Cocaine is a powerfully addictive stimulant that directly affects the brain. Cocaine was labeled the drug of the 1980s and 1990s because of its extensive popularity and use during that period. However, cocaine is not a new drug. In fact, it is one of the oldest known psychoactive substances. Coca leaves, the source of cocaine, have been chewed and ingested for thousands of years, and the purified chemical, cocaine hydrochloride, has been an abused substance for over 100 years. In the early 1900s, for example, purified cocaine was the active ingredient in most of the tonics and elixirs that were developed to treat a wide variety of illnesses.
Cocaine is generally sold on the street as a fine, white, crystalline powder known as coke, C, snow, flake, or blow. Street dealers generally dilute it with inert substances such as cornstarch, talcum powder, sugar, or with active drugs such as procaine (a chemically related local anesthetic) or amphetamine (another stimulant). Some users combine cocaine with heroin – in what is termed a “speedball.”
There are two chemical forms of cocaine that are abused: the water-soluble hydrochloride salt and the water-insoluble cocaine base (or freebase). When abused, the hydrochloride salt, or powdered form of cocaine, can be injected or snorted. The base form of cocaine has been processed with ammonia or sodium bicarbonate and water, and then heated to remove the hydrochloride to produce a substance that can be smoked. The term “crack,” which is the street name given to freebase cocaine, refers to the crackling sound heard when the mixture is smoked.26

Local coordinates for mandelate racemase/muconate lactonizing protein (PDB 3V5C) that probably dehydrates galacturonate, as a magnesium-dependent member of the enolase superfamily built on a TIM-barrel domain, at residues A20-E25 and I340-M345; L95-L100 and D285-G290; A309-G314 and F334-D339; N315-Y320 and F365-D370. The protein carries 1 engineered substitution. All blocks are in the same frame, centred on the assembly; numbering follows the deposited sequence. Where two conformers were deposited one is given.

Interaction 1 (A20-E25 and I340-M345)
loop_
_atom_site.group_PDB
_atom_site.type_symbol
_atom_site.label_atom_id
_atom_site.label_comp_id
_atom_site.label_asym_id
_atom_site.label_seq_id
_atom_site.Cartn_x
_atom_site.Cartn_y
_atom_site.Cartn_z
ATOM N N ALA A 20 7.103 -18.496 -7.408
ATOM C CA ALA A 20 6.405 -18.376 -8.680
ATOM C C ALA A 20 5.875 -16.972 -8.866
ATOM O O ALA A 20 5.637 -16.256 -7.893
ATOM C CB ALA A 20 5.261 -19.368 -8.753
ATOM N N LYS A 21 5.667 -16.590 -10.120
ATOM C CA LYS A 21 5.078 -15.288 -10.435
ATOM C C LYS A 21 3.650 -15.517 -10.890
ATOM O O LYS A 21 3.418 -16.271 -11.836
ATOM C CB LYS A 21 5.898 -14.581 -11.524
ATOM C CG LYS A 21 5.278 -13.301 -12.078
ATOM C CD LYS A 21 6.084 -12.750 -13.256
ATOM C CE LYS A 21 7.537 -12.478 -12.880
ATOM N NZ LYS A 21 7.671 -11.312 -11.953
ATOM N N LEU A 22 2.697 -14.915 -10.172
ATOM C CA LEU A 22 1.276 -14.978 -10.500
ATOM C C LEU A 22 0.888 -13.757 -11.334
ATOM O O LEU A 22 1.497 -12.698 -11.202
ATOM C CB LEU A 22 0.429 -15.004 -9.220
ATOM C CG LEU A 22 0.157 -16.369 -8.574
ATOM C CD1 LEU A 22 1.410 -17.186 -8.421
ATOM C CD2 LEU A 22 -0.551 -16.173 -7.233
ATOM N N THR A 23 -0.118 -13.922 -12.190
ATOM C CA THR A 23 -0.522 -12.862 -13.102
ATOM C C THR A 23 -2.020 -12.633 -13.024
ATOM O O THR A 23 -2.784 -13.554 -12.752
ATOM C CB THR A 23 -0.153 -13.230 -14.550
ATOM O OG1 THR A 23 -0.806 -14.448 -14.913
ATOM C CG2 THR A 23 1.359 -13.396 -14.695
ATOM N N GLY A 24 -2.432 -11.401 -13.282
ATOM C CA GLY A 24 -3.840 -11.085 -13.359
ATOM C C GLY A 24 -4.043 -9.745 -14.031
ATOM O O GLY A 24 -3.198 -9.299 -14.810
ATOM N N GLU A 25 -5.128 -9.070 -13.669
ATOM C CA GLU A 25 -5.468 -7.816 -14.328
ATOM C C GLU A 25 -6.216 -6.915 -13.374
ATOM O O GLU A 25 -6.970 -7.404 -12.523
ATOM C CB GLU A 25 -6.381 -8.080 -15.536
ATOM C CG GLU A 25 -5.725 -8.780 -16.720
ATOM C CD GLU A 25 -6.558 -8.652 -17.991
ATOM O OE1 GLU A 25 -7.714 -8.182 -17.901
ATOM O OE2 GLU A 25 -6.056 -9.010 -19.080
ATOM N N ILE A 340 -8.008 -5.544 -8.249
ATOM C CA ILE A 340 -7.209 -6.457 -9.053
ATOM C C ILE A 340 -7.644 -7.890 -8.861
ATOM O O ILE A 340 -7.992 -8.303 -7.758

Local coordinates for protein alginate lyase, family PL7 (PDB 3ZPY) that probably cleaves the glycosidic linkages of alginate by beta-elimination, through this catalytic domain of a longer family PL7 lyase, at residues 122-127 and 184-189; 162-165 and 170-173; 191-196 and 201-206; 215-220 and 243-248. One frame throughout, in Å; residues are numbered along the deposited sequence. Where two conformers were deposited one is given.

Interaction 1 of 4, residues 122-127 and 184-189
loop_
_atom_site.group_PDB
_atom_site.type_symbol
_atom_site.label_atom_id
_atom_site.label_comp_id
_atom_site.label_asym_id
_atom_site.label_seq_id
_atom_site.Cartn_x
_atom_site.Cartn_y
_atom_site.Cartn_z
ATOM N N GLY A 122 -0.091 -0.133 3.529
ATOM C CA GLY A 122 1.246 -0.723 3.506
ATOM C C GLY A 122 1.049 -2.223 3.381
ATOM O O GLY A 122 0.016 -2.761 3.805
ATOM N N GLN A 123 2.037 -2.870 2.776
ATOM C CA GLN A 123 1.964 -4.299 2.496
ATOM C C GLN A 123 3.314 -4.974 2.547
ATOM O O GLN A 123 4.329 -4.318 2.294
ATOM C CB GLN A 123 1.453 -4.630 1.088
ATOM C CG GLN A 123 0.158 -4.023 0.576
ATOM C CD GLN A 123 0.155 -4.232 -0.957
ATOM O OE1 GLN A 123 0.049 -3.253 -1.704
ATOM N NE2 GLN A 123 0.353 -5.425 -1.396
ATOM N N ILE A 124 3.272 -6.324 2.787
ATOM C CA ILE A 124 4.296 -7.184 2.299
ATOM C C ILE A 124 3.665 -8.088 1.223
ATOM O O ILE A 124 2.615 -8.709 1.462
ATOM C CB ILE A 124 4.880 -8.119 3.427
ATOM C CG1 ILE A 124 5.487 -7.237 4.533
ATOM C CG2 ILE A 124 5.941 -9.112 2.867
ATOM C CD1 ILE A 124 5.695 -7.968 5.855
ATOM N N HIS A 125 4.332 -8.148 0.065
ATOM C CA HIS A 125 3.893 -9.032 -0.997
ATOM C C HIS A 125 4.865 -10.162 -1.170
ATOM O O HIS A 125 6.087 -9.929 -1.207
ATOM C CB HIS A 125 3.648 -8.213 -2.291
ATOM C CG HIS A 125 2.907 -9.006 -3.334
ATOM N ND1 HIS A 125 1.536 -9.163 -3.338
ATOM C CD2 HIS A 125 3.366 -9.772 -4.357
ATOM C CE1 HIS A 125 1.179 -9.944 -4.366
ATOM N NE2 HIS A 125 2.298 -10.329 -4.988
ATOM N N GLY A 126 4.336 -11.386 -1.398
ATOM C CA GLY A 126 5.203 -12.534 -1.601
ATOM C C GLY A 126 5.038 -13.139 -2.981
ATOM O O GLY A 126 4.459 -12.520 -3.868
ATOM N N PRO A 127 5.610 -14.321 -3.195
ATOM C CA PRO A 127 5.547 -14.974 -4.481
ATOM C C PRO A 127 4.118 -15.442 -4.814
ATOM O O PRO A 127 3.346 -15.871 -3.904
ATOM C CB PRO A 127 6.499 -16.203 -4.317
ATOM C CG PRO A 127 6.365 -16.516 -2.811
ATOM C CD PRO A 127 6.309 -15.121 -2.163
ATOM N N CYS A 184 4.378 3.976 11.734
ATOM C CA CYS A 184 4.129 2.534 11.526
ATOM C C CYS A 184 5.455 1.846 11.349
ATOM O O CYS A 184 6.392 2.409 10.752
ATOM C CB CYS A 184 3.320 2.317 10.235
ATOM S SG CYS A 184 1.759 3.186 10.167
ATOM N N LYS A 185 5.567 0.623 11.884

The National Survey on Drug Use and Health (NSDUH) estimates that in 2008, there were 1.9 million cocaine users and approximately 359,000 were current crack users.37 Cocaine use has declined slightly. In 2013, the number of current cocaine users was 1.5 million.30 Adults aged 18 to 25 years have a higher rate of current cocaine use than any other age group, with 1.5% of young adults reporting past month cocaine use. Overall, men report higher rates of current cocaine use than women.37
Users generally take cocaine in "binges," during which the cocaine is used repeatedly and at increasingly higher doses. This can lead to increased irritability, restlessness, panic attacks, and paranoia–even a full-blown psychosis, where the individual loses touch with reality and experiences auditory hallucinations. With increasing dosages or frequency of use, the risk of adverse psychological or physiological effects increases.26
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